|کد مقاله||کد نشریه||سال انتشار||مقاله انگلیسی||ترجمه فارسی||نسخه تمام متن|
|1752789||1522544||2016||12 صفحه PDF||سفارش دهید||دانلود رایگان|
• The Vancleve coal bed was sampled near its type location.
• The coal is late Early Pennsylvanian in age.
• The coal is low in ash yield, and high in sulfur content.
• The coal is dominated by vitrinite macerals, and Lycospora miospores.
• The coal is interpreted to have formed from a rheotrophic, planar mire.
The Vancleve coal bed was studied geochemically, palynologically, and petrographically near the type area of the Vancleve coal bed, where new road construction has provided fresh exposures. In the study area, the Vancleve coal is relatively thin (< 76 cm), low in ash yield (avg. 7.0%, dry basis), and high in overall total sulfur content (avg. 3.3%, dry basis). Three very thin (< 10 cm thick) leader coals are present at two of the six sample locations. The leader coals are high in ash yield (avg. 29.4%, dry basis), and high, but variable, total sulfur content (avg. 5.0%, range 1.1 to 8.8%, dry basis).Palynologically, the coal is dominated by Lycospora (avg. 80.4%), the dispersed spore genus of Lepidophloios, Lepidodendron, and Paralycopodites. Lycospora micropapillata and Lycospora orbicula, both of which were produced by Paralycopodites, an ecotonal, colonizing lycopod, are more prevalent near the base of the coal bed. Lycospora pellucida, Lycospora granulata (produced by Lepidophloios), and Lycospora pusilla (produced by Lepidodendron) are more abundant in the middle and upper portions of the bed. Spores and pollen from other Pennsylvanian plant groups are minor in occurrence. Biostratigraphically, the coal is transitional Westphalian A/B in age, containing both Late Langsettian, and Early Duckmantian elements. Petrographically, the coal is high in vitrinite content (avg. 80.5%, mmf), with telovitrinite occurring more commonly than detrovitrinite and gelovitrinite (avg. TV / DV + GV = 3.3). Liptinite (avg. 9.4%, mmf) and inertinite (10.2%, mmf) occur in minor amounts by comparison. The average random vitrinite reflectance of the Vancleve coal is 0.54%, and the average calculated maximum vitrinite reflectance is 0.58%, indicating the Vancleve coal to be high volatile C/B bituminous in rank, in the study area.Low ash yields are often considered indicative, at least in part, of ombrotrophic (raised) mire origins in Pennsylvanian coal beds. However, the dominance of Lycospora, vitrinite macerals, and high sulfur contents indicates that the Vancleve coal bed is most likely formed from a planar, rheothrophic mire, with a consistently high water table. Low ash yields indicate that the paleomire was not subjected to any large influxes of sediment during peat accumulation from extra-mire sources.Palynologically, the very thin (< 10 cm thick) leader coals, more diverse in composition, though remain Lycospora dominant. Petrographically, they are high in vitrinite content, but have lower TV / DV + GV ratios (avg. 2.0). Collectively, these data indicate that the leader coals also formed from planar, rheotrophic mires, though with substantially more influence from extra mire sediment sources.The coal is locally capped and cutout by paleochannels. Sediments from a heterolithic, laterally accreting channel appear to have locally loaded the peat when it was still pliable resulting in sandstone dikes and injection structures. Loading on pliable peat may also have led to slumping in the overlying channel fill.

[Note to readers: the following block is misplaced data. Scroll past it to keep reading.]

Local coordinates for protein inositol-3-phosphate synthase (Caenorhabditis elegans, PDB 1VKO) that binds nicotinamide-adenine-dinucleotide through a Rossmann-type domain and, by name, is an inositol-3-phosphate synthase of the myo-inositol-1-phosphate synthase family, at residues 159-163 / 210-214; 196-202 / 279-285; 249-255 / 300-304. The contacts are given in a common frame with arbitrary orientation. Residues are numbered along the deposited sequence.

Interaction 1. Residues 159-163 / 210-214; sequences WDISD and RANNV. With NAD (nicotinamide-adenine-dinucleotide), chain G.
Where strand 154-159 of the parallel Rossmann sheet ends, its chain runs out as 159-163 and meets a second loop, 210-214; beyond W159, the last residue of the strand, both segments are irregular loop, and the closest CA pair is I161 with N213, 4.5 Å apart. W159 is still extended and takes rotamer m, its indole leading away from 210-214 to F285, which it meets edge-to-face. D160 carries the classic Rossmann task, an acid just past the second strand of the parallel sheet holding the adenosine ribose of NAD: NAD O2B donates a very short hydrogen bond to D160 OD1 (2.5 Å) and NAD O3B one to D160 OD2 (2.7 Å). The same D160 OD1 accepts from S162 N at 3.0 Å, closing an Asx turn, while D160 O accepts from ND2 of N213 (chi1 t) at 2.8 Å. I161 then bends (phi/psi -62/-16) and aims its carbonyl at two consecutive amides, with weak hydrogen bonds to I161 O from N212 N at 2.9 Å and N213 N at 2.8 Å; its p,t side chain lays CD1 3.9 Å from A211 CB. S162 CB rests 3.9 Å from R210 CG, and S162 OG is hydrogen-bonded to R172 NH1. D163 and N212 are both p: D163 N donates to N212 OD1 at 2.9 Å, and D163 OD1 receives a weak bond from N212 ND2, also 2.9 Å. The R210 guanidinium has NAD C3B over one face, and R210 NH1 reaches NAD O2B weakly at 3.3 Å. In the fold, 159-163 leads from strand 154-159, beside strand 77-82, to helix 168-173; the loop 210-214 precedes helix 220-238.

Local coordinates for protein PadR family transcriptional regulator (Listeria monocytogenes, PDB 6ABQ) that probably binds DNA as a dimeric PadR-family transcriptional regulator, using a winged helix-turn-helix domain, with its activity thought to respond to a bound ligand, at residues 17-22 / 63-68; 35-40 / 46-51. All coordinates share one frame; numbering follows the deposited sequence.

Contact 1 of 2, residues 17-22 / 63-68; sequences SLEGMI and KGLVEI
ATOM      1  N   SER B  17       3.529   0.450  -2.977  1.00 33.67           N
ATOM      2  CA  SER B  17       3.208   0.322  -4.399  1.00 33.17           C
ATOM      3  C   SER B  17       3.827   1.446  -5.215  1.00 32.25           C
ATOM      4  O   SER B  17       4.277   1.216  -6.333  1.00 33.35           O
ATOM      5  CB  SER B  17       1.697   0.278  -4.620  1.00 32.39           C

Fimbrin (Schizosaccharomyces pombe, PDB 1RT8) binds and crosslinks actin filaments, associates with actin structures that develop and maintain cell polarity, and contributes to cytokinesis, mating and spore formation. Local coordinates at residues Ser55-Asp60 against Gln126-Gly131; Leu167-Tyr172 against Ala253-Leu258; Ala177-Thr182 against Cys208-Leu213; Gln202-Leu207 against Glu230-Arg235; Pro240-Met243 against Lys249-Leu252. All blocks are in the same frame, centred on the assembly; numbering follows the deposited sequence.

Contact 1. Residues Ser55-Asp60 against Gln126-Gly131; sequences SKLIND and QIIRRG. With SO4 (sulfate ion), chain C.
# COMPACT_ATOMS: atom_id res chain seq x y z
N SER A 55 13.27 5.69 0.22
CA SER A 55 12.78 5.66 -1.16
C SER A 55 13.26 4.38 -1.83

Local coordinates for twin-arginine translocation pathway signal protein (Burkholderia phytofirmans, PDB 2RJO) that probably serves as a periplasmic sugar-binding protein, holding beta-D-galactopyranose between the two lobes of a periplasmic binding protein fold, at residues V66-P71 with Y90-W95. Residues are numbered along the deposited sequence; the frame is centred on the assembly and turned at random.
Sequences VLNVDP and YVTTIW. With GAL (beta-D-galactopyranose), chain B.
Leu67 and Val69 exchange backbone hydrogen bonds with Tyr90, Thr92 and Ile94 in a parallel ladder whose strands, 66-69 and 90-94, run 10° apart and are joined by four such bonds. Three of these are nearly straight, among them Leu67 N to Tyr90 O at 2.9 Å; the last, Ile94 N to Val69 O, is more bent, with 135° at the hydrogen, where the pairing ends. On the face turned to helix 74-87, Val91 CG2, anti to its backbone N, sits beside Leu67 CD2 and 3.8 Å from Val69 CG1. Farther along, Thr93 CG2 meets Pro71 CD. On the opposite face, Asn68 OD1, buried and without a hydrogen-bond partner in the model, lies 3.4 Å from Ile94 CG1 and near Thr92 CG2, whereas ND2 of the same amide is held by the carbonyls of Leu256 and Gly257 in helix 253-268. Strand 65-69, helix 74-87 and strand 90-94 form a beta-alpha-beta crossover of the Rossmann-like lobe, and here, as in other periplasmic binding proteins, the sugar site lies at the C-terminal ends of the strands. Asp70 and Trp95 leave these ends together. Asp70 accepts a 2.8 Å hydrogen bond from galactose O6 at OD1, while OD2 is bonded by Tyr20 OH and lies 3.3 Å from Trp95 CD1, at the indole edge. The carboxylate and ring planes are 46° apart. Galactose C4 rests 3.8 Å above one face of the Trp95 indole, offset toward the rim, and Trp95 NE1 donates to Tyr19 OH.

Journal: International Journal of Coal Geology - Volume 158, 15 March 2016, Pages 1–12